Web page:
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Biographical entry Owen, William Jones (1945 - 2003)

MRCS 1969; FRCS 1974; BSc London 1966; MB BS 1969; MS 1980; LRCP 1969.

Born
24 February 1945
Died
3 April 2003
Occupation
General surgeon

Details

William Jones Owen was a consultant surgeon at Guy’s and St Thomas’s Hospitals and a senior lecturer at King’s College, London. He spent his early life in north Wales, where he excelled at his academic work, rugby, music and Welsh. He won first prize in a recital group at the Urdd National Eisteddfod and the Evanson scholarship from Llandovery College.

He went on to Guy’s, where he took a BSc in anatomy, with a distinction in pathology. He held house posts in the south east of England, and gained his FRCS, winning the Hallet prize. He returned to Guy’s for his higher surgical training, and during this period obtained his masters degree in surgery from the University of London for his studies on intestinal adaptation. At the end of his training, in 1981, he was appointed to the staff of Guy’s, as a senior lecturer with Ian McColl. He remained in this position until he died. For many years he also worked at Lewisham and later at St Thomas’s Hospitals, and took on management responsibilities. He was considered a warm and loyal colleague, becoming a surgeons’ surgeon. He established one of the best oesophageal laboratories in the country, producing over 100 excellent papers.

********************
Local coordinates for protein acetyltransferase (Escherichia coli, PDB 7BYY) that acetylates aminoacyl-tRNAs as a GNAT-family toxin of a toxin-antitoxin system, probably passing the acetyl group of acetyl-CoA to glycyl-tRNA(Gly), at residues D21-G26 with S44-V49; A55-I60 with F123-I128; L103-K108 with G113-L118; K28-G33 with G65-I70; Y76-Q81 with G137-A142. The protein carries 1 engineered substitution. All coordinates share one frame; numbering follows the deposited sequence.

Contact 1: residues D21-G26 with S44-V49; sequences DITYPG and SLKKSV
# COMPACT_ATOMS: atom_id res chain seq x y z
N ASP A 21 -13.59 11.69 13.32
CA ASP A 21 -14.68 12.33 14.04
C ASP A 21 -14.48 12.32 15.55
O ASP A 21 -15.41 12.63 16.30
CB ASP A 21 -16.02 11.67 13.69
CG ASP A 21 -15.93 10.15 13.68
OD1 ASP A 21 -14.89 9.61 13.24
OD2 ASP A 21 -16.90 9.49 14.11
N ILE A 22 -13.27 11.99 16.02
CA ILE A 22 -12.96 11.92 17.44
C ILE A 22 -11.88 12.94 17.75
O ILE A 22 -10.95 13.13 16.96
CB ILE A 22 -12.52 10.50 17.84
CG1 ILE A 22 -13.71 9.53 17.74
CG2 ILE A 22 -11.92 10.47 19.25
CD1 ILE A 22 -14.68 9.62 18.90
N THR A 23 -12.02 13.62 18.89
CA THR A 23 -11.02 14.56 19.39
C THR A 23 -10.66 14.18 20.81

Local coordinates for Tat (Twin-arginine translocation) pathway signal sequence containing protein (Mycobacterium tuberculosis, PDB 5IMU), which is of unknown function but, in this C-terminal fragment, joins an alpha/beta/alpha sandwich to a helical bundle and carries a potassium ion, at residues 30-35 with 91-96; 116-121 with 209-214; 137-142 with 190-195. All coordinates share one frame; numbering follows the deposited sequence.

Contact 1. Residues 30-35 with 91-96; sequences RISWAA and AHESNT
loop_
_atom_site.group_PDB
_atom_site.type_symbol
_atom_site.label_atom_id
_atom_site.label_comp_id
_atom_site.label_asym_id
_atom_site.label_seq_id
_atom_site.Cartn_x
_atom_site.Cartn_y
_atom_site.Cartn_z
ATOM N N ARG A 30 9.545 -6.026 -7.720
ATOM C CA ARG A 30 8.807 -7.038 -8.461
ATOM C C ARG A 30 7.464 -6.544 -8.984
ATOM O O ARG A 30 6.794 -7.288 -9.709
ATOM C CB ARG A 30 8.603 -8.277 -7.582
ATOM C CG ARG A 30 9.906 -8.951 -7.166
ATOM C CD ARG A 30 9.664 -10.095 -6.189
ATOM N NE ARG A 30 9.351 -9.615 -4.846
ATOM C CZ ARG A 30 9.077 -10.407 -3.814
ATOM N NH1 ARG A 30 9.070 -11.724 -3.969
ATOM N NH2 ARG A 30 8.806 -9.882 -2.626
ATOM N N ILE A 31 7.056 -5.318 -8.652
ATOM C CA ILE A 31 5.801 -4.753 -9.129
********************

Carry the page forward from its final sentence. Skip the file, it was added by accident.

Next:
He played a prominent role in the Association of Surgeons of Great Britain and Ireland, and was Chairman of the oesophageal section of the British Society of Gastroenterology. He was an examiner at the College and an honorary surgeon to the Army and the Royal Society of Music.

He loved music and was an enthusiastic follower of sport. He was married to Wendy, a doctor who worked with him in the oesophageal laboratory. They had a daughter, Sarah, and a son, David. He died from a brain tumour on 3 April 2003.

Sources used to compile this entry: [BMJ 2003 327 1171, with portrait; MedNews 2003 18 11, with portrait.].

The Royal College of Surgeons of England